CIA director John Brennan has ordered one of the largest reorganisations of the spy agency in its history.

In a memo to staff, the director said that the
changes were driven by a wider range of
threats and the impact of technological
advancements.
The reforms aim to impose greater
accountability on managers and to improve
cyber capabilities.
The biggest change is the breakdown of the
division between operators and analysts.
Historically, those who run operations and
those who interpret the intelligence they
gather have been kept separate in different
divisions and offices.
Under the new plans they would brought
together in 10 "Mission Centres", each run by
an assistant director.
There are a handful of such facilities at the
moment, including the Counter Terrorism
Centre, where analysts and operators have
worked side by side for the past decade.
Digital revolution
In his memo to staff, the spy chief
highlighted the dangers presented by cyber
terrorism, but also the opportunities that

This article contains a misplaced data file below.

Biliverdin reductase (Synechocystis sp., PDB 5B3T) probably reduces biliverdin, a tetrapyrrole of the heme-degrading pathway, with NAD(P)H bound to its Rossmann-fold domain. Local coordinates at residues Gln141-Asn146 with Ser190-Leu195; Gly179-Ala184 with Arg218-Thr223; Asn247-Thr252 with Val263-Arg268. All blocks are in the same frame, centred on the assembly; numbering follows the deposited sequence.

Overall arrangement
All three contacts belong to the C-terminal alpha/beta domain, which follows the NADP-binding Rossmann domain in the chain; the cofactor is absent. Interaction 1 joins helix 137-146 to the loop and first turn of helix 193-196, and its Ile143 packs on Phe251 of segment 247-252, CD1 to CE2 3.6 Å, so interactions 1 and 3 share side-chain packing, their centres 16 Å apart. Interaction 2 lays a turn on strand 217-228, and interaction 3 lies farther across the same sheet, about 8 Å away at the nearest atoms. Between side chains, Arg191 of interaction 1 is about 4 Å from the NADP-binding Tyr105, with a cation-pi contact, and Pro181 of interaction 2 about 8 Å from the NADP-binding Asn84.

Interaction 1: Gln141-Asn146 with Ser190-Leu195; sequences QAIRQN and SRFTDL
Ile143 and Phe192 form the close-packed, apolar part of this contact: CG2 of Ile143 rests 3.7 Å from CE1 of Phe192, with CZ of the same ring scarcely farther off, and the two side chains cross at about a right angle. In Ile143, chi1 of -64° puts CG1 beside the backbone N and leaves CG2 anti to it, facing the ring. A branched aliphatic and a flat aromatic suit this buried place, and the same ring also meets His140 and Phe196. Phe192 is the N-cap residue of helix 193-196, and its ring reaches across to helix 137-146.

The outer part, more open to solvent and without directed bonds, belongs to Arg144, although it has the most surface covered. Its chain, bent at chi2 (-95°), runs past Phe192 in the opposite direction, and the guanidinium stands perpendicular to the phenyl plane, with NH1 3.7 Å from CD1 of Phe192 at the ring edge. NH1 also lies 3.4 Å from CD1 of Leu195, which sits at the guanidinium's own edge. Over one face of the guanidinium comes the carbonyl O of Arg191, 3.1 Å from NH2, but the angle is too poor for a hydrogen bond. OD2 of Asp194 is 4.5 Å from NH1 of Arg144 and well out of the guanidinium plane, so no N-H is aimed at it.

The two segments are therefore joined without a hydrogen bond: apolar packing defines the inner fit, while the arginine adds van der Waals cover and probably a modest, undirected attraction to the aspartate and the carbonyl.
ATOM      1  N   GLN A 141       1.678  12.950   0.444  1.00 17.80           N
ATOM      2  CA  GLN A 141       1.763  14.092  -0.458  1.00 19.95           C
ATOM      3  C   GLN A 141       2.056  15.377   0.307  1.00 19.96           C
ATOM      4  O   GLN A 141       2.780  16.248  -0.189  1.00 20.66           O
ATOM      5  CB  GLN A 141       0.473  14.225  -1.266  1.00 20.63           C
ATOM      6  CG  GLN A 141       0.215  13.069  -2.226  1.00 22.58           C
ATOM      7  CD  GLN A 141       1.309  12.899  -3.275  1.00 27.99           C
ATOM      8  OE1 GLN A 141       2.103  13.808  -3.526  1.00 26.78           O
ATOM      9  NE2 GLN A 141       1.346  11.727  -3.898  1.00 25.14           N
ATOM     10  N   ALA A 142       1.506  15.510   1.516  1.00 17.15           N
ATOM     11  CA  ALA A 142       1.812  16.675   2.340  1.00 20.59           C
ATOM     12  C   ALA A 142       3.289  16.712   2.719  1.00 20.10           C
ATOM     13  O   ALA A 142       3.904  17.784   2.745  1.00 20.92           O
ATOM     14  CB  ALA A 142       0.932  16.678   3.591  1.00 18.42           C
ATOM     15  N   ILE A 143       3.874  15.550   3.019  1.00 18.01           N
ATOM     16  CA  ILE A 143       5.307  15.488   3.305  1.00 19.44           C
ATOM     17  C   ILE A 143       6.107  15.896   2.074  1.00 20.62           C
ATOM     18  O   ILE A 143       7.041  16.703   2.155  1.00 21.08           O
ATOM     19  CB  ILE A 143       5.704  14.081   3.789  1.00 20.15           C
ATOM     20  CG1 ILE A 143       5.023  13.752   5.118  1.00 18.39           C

technological advancement offered the
agency.
He called on the CIA to "embrace and
leverage the digital revolution" and
announced the creation of the Directorate of
Digital Innovation.
Mr Brennan told reporters that the cell-like
nature of the agency often meant that there
was no one person he could hold accountable
for a spying mission.
"There are a lot of areas that I would like to
have better insight to, better information
about, better access to," Mr Brennan said.
Correspondents say the changes are a result
of increasing concerns that the CIA's focus on
terrorism following the September 11th
attacks has blunted its abilities to deal with
other threats.
The move to greater accountability comes
after Mr Brennan admitted that some officers
had acted beyond their authority following a
2014 Senate report that criticised the
agency's use of enhanced interrogation
methods.
Responding to the report, the director
admitted that some of the methods were
"abhorrent" but defended the CIA's record